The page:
NASA discovers that MERCURY has water at its poles. G’damn space miracle.

How is this for unexpected. The planet closest to the Sun sports frozen water and its poles. The barren ball of Space Hell may contain the building blocks of life. Or something. God. Damn. Fascinating. Lord, I love it when  scientist wizards find something so completely counter-intuitive to common beliefs. The mysteries of the Universe give our arrogance the finger, lurking behind the pale of discovery.


NASA has confirmed a surprising, counterintuitive discovery. The burning hell known Mercury, the closest planet to the Sun, has water. Frozen water. Three news research papers based on data obtained by the Messenger spacecraft show undeniable evidence—”clear results” as the project’s director calls them.

It’s not just a little bit of water. It’s huge amounts. Enough to cover the capital of the United States.

The results—obtained with three different instruments—are being presented in a press conference now at NASA HQ in Washington D.C. These findings fully confirm previous hypothesis and observations, but they are still surprising. Mercury is the closest planet to the Sun and has no atmosphere. That means that it gets extremely hot and extremely cold: Mercury’s surface temperature goes from 50 K (-369.67F/-223.15C) to 700 K (800.33F/426.85C).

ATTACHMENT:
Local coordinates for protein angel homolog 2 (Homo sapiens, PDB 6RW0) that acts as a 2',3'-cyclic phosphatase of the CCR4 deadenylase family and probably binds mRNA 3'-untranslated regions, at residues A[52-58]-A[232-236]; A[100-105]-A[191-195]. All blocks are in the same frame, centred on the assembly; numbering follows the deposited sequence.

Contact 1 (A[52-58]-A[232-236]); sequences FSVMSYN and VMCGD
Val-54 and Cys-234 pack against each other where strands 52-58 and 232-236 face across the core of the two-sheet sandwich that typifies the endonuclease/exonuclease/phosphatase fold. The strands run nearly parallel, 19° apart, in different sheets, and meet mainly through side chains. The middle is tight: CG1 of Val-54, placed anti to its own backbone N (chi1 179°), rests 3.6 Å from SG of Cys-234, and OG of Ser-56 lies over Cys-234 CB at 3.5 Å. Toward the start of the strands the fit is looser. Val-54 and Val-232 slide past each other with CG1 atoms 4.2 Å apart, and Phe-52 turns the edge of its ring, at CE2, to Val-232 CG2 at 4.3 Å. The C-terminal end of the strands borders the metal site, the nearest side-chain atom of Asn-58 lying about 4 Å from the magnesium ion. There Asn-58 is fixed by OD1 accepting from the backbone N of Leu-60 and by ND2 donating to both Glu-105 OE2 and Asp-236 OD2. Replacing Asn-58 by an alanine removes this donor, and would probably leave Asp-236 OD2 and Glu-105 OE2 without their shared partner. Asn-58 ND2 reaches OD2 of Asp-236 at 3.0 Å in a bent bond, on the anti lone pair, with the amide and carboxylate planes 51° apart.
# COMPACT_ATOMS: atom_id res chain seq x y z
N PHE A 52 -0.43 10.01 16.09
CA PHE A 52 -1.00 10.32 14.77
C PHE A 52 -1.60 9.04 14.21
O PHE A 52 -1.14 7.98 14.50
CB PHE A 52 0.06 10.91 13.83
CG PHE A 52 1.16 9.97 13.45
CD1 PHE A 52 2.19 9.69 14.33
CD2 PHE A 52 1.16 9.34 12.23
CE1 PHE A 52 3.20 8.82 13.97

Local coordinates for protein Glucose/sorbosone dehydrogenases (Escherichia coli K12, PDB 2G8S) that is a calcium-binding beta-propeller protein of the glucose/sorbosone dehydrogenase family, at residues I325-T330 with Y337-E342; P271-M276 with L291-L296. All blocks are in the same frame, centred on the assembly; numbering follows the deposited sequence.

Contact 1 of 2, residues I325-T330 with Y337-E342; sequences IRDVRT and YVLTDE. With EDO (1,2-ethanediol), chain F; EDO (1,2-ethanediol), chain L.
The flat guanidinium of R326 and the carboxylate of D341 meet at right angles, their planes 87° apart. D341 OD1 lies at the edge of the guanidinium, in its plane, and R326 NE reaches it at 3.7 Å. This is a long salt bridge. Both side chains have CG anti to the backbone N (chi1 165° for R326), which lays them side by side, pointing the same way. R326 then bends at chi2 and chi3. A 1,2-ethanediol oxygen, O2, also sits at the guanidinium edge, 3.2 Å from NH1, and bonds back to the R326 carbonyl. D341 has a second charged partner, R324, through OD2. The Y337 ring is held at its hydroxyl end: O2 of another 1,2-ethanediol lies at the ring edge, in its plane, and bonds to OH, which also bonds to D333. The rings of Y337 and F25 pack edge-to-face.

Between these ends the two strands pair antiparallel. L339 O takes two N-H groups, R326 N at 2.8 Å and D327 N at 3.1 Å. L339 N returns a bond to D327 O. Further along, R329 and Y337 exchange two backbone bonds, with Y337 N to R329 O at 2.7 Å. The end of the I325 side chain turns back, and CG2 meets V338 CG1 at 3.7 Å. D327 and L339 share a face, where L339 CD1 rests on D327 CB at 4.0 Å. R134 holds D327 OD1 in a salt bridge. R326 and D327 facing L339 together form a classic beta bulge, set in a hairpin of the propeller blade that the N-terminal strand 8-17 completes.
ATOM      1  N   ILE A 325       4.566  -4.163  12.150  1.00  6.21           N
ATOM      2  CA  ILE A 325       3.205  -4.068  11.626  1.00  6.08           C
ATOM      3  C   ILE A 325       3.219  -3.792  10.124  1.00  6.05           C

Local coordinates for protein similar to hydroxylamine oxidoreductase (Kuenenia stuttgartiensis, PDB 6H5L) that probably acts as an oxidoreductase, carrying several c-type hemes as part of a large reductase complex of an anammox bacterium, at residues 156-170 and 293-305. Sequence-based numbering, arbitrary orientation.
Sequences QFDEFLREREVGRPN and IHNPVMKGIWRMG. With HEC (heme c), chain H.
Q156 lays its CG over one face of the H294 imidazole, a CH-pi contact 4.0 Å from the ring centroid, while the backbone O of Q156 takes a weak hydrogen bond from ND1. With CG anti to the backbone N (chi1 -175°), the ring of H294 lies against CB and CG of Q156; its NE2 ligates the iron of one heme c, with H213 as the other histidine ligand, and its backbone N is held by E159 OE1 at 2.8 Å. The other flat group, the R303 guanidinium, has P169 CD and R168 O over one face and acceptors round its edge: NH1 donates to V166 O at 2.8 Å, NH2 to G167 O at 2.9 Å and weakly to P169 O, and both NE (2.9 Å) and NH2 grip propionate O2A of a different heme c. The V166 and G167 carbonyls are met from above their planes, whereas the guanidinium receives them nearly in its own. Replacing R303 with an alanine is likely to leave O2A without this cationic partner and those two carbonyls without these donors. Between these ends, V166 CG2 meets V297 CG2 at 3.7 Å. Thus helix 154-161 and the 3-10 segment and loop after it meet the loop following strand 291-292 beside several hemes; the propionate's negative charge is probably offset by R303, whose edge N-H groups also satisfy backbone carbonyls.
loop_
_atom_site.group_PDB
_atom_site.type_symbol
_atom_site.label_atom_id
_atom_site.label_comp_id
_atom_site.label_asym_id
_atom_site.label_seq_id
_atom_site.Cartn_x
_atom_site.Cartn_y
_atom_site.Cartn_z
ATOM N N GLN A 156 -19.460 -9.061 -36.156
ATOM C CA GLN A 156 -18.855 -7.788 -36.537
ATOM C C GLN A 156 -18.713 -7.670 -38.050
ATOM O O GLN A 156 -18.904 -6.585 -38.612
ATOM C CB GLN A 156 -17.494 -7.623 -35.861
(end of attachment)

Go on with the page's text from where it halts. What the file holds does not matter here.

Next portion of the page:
But thanks to its angle in relation to our home star, there are areas that are always in the shadow. That’s where the ice sleeps, protected from the sun’s radiation by this shadow and dark organic rich deposits. These organic deposits insulate the water from the sun.

Even more exciting: NASA scientists think that his “complex mix of organic materials” is similar to the material that eventually made life to rise in Earth. Like in the case of Earth, this material was probably brought by comets colliding with Mercury.